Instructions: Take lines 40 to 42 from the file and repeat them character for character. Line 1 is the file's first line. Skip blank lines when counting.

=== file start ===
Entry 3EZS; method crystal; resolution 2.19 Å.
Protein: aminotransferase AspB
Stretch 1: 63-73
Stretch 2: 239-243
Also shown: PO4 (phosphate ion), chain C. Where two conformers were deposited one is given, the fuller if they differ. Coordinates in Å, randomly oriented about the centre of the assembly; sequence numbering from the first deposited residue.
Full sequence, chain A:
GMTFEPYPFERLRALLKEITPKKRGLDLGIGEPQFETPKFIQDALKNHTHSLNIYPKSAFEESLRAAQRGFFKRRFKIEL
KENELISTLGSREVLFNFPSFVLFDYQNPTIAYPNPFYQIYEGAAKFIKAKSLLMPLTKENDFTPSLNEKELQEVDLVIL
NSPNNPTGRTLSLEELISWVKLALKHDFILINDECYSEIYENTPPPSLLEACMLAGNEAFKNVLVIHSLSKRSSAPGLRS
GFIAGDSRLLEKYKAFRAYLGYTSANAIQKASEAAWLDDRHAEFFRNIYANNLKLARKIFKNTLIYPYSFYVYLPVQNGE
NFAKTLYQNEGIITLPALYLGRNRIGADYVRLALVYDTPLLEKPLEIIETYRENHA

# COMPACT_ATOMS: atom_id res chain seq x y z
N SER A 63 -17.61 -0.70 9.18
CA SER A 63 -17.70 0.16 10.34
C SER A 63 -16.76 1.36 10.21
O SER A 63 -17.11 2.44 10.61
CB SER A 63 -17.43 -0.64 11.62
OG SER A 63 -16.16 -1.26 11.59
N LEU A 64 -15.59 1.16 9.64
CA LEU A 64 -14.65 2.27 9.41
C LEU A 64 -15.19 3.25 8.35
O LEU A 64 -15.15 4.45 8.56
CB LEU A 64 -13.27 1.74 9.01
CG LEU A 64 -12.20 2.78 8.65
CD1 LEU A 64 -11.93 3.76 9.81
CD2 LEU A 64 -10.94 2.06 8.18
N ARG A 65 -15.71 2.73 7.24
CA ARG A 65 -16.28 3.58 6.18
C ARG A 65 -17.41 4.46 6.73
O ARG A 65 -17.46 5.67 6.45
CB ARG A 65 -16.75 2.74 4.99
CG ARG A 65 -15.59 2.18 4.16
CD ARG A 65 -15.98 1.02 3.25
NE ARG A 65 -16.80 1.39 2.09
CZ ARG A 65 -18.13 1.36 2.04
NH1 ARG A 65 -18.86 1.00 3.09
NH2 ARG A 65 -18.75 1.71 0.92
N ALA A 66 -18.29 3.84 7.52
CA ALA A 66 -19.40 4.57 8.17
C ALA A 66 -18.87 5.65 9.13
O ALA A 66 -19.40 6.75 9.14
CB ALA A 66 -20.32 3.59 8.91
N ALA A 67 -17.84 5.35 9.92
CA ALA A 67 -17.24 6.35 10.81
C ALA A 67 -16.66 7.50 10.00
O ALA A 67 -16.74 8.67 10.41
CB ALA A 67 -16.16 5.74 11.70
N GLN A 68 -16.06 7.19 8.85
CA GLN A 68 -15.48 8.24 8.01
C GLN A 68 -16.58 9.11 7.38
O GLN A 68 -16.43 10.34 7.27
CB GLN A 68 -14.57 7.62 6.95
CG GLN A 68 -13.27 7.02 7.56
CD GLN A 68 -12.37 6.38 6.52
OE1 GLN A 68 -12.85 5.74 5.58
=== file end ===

C ALA A 66 -18.87 5.65 9.13
O ALA A 66 -19.40 6.75 9.14
CB ALA A 66 -20.32 3.59 8.91